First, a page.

Long says the group is committed to this model: “We’re always very clear that our websites are there to educate and service consumers. We haven’t been aggressive on price as we don’t want to compete with our customers.
“Likewise, stores are more of a marketing exercise to create awareness and demand. From a business point of view the [Rubin] family is invested in JD Sports [in terms of retail], so we are focused on building brands successfully.”
Shifting consumer behaviour and the move towards online and away from stores have changed the retail partners Pentland Brands works with in recent years, as it endeavours to get in front of customers in the right place at the right time. It has increased the number of online players it works with.
“If you look at the Christmas trading results a clear pattern is emerging,” points out Long. “If a retail business is strong online it is strong overall. As a business we need to be available in the right place when consumers do decide to go shopping.
“We will always be led by our consumer. Take Amazon, for example: they entered our market and we thought if shoppers are going there, we need to be there. It is about managing that overall mix. It is about everyone growing and everyone succeeding – that is the challenge we are all wrestling with.”
Footwear is strong for Pentland, and Ted Baker and Kickers have won Drapers Footwear Awards in 2016 and 2017. Ray Kelvin, founder and CEO of Ted Baker, says: “The people at Pentland are family. They’ve always looked after Ted Baker properly.”
Long says Pentland operates both wholly owned and licensed footwear brands, to “give balance to the portfolio”: “In footwear, it is about recognising what we can do. We aren’t huge compared with other brand houses but [having both] gives us breadth and flexibility and makes us leverage our value in the best way possible.”
We are under-represented in the US, which is part of the reason we acquired SeaVees last year
The business is actively looking to acquire new footwear brands and licences to add to its portfolio, says Long: “There are still a lot of brands out there that could have an effective footwear offer, and we could help them get there faster.”
He is also keeping an eye out for new sports, fashion and outerwear brands: “For us it’s about thinking about who the consumer is for each brand and seeing what opportunities are there.”
Within the existing portfolio, he has identified opportunities to expand some of Pentland’s more specialist or performance-focused brands by widening out their appeal to a fashion consumer. For example, he is looking to increase the number of “social explorers” buying Berghaus, which has traditionally been targeted at hardcore outdoor enthusiasts.
Pentland Brands sells to 190 countries and around 60% of its sales are from outside the UK, and Long says he would like to increase international sales to drive long-term growth: “We are under-represented in the US, which is part of the reason we acquired SeaVees last year. [It is making its UK debut for spring 18.] We also want to progress in western Europe. We have made lots of ground, but it could be at risk depending on post-Brexit opportunities.”
Like his peers, Long finds the uncertainty around Brexit an ongoing challenge: “What will change, what won’t and over what timescale? We need to think about the flow of goods and what it means for the employee base. It is frustrating not knowing, as the deadline comes towards us rapidly.”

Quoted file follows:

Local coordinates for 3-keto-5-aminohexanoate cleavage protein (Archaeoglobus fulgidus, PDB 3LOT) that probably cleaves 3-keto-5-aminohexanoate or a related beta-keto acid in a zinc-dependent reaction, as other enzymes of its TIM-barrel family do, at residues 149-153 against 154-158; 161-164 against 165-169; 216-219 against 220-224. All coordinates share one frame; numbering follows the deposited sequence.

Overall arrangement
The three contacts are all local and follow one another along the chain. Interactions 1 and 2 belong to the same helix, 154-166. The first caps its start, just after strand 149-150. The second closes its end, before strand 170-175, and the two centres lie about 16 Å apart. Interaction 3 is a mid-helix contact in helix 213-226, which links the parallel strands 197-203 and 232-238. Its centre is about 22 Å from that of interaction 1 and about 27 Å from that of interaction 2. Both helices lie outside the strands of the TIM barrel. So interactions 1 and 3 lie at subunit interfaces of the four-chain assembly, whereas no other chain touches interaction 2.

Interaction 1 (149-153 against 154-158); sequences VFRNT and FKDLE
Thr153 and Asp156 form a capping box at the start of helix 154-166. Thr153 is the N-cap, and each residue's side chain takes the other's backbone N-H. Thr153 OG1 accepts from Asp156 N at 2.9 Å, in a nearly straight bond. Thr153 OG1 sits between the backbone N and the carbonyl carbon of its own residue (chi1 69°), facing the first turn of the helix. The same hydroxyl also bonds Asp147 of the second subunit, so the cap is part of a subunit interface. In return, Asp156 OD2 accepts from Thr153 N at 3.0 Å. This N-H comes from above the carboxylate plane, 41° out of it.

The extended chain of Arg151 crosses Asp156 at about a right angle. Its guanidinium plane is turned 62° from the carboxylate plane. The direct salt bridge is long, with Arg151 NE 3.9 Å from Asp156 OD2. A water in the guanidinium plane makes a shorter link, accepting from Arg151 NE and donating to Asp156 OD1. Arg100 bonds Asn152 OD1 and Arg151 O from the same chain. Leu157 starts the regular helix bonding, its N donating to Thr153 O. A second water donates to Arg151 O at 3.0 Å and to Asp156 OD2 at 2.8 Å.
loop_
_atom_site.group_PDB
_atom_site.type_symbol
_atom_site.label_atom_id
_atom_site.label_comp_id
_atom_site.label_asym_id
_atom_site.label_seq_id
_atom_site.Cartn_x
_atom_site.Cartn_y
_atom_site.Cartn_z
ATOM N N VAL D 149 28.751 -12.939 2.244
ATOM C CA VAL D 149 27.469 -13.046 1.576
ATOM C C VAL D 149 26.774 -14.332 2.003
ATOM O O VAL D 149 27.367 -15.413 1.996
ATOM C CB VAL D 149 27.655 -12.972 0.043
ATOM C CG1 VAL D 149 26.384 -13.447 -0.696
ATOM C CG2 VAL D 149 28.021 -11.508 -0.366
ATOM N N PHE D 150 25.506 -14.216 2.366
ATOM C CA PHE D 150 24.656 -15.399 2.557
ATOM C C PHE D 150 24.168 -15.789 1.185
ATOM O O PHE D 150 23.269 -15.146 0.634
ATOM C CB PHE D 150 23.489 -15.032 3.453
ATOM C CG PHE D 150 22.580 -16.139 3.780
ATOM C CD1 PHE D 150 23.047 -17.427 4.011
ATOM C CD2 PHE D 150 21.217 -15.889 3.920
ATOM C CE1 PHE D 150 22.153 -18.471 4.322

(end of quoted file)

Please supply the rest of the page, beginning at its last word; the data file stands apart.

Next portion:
However, he points out that family-owned businesses have a significant advantage in times of economic uncertainty: “We have never been burdened by short-term debt, or having to turn something around quickly like private equity owners have to. We can afford to take long-term decisions and the decision-makers are one phone call away. Decisions can be made quickly and the group as a whole has really benefitted from that.”
We look obsessively at how we do some things like the big guys
The managing director of one footwear chain that stocks some of Pentland’s brands says the company’s family values make it easy to work with: “Pentland is an honourable company. It is proud of its family status. It treats us fairly both with the brands it owns and the licences. Having that portfolio of brands means it isn’t a one-trick pony so it can weather the market in difficult times.”
Striking the balance between being a nimble family-owned business and a large corporate entity will be key to Pentland’s future success, says Long. “Over the next five years we are focused on having an exciting stable of brands, doing innovative things and being recognised as a leading thinker in the industry in terms of how we do business.
“We look obsessively at how we do some things like the big guys – we want the best processes and highest level of corporate responsibility. On the other hand, small start-ups can achieve a lot quickly. We need to learn how to be more nimble and agile. Above all knowing who our customers are and designing innovative product is key – that’s the extra layer of value we bring.”
Andy Long’s CV
2015-present Chief executive officer Pentland Brands
2016-present Board member, Sport England
2012-2014 Chief operating officer Pentland Brands
2009-2012 Chief financial officer Pentland Brands
2007-2008 Co-president Speedo International
2005-2006 Finance director/chief operating officer Speedo International
2001-2005 Programme director (final role) Boots Group
1993-2001 Associate director (final role) Procter & Gamble (P&G)